Catherine Burnet: Let’s make 2021 Scotland’s ‘year of transformation’

Catherine Burnet: Let’s make 2021 Scotland’s ‘year of transformation’

Catherine Burnet

Catherine Burnet, KPMG’s regional chair for Scotland, looks back at the challenges Scotland’s faced in the last year, and what lies ahead.

In January 2020, none of us could have anticipated the overwhelming scale of economic and societal challenge that COVID-19 would create – it goes without saying that ‘unprecedented’ is the word of the year.

The arrival of vaccinations followed by a new year unquestionably gives rise to at least some optimism. However, there is no escaping the fact that Scotland’s business world has paid a profound price in the pandemic, with no sector or community left unscathed. The additional unease over Brexit has simply added to the pressures that are piling on CEOs and business owners. For many companies, it isn’t hyperbole to describe their challenges right now as a daily fight for survival.

As we prepare to enter 2021, it’s understandable that many might struggle to find space for hope or optimism, but there is scope for some cautious confidence about our long-term prospects and an opportunity for business leaders to embrace the next twelve months as a period of economic transformation.

The arrival of COP26 in Glasgow next November should symbolise the culmination of a year in which both the UK and Scottish Government are accelerating the race to Net Zero. For Scotland’s vitally important oil and gas sector it could raise concerns, but our most recent Oil & Gas survey, conducted in partnership with the Aberdeen & Grampian Chamber of Commerce, demonstrates that the industry is now embracing change. Of the energy companies we interviewed 69% told us they’re either already actively involved in renewables and new clean energy projects, or are planning to in 2021. We’re witnessing the beginnings of the ‘green industrial revolution’ political leaders have been keen to promote in recent weeks and months.

For other sectors, deep, long-term challenges have come to the fore in 2020. Retailers and hospitality businesses have borne the biggest brunt of the pandemic. It’s resulted in large scale redundancies and the loss of some of the UK’s best known brands. Our most recent data from the Scottish Retail Consortium and KPMG Retail Sales Monitor reveals November’s takings for non-food retailers were down more than 20% year-on-year. There seems to be no end in sight for the pain the sector is facing.

Overall the cumulative impact of the pandemic combined with underlying challenges, shifts in consumer behaviour and working patterns has created a perfect storm for business and served as a critical reminder of the need to fix the fundamentals of Scotland’s underperforming economy. 2021 must be the year in which we identify and place all of those challenges at the heart of our recovery and growth strategies.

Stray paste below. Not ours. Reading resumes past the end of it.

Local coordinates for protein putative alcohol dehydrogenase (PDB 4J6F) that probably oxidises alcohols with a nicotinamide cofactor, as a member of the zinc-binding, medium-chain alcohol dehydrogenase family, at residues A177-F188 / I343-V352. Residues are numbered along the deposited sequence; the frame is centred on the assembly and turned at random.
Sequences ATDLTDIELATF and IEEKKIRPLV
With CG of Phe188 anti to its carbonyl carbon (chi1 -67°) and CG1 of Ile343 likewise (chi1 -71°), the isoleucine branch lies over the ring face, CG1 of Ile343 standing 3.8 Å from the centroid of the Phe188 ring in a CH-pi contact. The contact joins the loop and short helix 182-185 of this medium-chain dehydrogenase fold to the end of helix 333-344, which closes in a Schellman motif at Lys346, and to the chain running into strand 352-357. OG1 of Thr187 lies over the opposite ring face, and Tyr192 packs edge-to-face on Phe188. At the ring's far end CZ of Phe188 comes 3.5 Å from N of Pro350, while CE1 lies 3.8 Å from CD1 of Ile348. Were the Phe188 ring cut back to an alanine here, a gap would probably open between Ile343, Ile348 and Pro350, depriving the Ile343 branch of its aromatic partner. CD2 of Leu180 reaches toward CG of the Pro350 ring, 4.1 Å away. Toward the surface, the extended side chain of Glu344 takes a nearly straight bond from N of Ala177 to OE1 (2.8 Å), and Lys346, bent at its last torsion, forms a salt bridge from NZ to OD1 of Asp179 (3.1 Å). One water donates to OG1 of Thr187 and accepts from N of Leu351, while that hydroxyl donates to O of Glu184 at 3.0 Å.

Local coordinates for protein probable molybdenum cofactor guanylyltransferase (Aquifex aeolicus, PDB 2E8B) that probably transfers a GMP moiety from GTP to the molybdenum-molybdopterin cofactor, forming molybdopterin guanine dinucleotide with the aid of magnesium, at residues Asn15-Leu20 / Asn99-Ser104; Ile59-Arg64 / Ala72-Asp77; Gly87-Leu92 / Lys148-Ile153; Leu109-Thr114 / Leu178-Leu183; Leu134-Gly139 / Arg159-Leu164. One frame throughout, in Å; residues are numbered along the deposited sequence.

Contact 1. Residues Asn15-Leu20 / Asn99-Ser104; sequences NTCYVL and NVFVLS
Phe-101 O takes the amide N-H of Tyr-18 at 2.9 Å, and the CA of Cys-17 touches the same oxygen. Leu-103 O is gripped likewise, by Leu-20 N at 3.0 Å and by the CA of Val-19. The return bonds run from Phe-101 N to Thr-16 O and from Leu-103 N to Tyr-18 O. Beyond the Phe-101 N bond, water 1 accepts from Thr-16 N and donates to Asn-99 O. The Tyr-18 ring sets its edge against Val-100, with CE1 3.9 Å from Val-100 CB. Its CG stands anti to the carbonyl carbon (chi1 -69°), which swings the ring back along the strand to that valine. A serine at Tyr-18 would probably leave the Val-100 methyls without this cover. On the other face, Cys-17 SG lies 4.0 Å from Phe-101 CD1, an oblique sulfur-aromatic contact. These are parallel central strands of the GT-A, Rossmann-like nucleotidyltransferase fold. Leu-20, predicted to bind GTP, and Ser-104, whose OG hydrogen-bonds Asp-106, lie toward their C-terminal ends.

The Scottish Productivity Index, produced by KPMG and the CBI, demonstrated exactly why there is an urgent need to identify and address some of the problems we faced pre-COVID-19. In almost all our key indicators, the country has failed to make any progress – slowing wage growth and preventing real, visible economic growth. However there are reasons to be optimistic about 2021 – with progress continuing in some areas, particularly across higher education and digital indicators.

Despite the profound challenges facing Scotland, I do firmly believe that we’re on the cusp of recovery and potential radical and positive change. At KPMG, we’ve continued to focus on investment in our people and skills, with 171 promotions in Scotland in the last year, more than 600 professional exams passed in the last twelve months, and the hiring of 56 graduates across all areas of the Scottish business. Like every company, COVID-19 has had an impact, but it hasn’t stopped us recognising that skills, investment in talent and a commitment to ensuring we remain productive are central to our strategy.

We all acknowledge that the next year will present obstacles to growth on an unprecedented scale, but by working together, for better, and recognising that the challenges are universal, we can tackle both the short-term and long-term issues head-on – from building back from COVID-19 to boosting productivity, and addressing climate risk with clearer, bolder strategies.  In 2021, we have an opportunity to deliver more productive growth built on a strategy centred on wellbeing, skills and equity.

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